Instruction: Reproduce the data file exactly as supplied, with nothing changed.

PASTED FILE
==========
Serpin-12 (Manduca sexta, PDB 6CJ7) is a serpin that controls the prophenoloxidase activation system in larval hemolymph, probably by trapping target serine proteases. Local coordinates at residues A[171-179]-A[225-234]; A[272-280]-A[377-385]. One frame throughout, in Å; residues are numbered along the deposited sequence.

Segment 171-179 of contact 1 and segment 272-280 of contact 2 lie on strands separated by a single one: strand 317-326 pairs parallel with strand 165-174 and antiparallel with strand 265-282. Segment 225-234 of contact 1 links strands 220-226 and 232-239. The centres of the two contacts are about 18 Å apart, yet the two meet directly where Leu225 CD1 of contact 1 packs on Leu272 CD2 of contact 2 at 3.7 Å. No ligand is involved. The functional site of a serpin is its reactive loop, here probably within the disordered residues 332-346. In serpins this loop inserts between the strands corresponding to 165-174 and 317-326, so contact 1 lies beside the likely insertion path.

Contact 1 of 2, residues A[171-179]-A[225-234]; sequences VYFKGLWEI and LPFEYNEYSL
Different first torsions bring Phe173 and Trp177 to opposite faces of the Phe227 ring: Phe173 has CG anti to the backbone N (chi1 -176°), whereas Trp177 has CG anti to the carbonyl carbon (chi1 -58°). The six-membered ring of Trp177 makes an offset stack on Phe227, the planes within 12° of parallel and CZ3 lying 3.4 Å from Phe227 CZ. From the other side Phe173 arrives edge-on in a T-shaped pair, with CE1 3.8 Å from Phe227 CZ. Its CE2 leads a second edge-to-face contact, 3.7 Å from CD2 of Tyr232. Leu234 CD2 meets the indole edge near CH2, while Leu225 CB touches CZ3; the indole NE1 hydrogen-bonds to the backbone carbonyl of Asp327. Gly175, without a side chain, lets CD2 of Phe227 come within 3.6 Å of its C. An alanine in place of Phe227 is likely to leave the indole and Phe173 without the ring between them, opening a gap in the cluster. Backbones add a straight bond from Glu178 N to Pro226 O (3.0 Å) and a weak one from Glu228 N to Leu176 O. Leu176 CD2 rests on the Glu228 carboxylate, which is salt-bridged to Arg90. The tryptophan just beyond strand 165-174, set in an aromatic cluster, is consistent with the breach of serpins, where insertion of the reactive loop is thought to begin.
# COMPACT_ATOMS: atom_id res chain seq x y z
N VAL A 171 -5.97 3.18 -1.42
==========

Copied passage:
Serpin-12 (Manduca sexta, PDB 6CJ7) is a serpin that controls the prophenoloxidase activation system in larval hemolymph, probably by trapping target serine proteases. Local coordinates at residues A[171-179]-A[225-234]; A[272-280]-A[377-385]. One frame throughout, in Å; residues are numbered along the deposited sequence.

Segment 171-179 of contact 1 and segment 272-280 of contact 2 lie on strands separated by a single one: strand 317-326 pairs parallel with strand 165-174 and antiparallel with strand 265-282. Segment 225-234 of contact 1 links strands 220-226 and 232-239. The centres of the two contacts are about 18 Å apart, yet the two meet directly where Leu225 CD1 of contact 1 packs on Leu272 CD2 of contact 2 at 3.7 Å. No ligand is involved. The functional site of a serpin is its reactive loop, here probably within the disordered residues 332-346. In serpins this loop inserts between the strands corresponding to 165-174 and 317-326, so contact 1 lies beside the likely insertion path.

Contact 1 of 2, residues A[171-179]-A[225-234]; sequences VYFKGLWEI and LPFEYNEYSL
Different first torsions bring Phe173 and Trp177 to opposite faces of the Phe227 ring: Phe173 has CG anti to the backbone N (chi1 -176°), whereas Trp177 has CG anti to the carbonyl carbon (chi1 -58°). The six-membered ring of Trp177 makes an offset stack on Phe227, the planes within 12° of parallel and CZ3 lying 3.4 Å from Phe227 CZ. From the other side Phe173 arrives edge-on in a T-shaped pair, with CE1 3.8 Å from Phe227 CZ. Its CE2 leads a second edge-to-face contact, 3.7 Å from CD2 of Tyr232. Leu234 CD2 meets the indole edge near CH2, while Leu225 CB touches CZ3; the indole NE1 hydrogen-bonds to the backbone carbonyl of Asp327. Gly175, without a side chain, lets CD2 of Phe227 come within 3.6 Å of its C. An alanine in place of Phe227 is likely to leave the indole and Phe173 without the ring between them, opening a gap in the cluster. Backbones add a straight bond from Glu178 N to Pro226 O (3.0 Å) and a weak one from Glu228 N to Leu176 O. Leu176 CD2 rests on the Glu228 carboxylate, which is salt-bridged to Arg90. The tryptophan just beyond strand 165-174, set in an aromatic cluster, is consistent with the breach of serpins, where insertion of the reactive loop is thought to begin.
# COMPACT_ATOMS: atom_id res chain seq x y z
N VAL A 171 -5.97 3.18 -1.42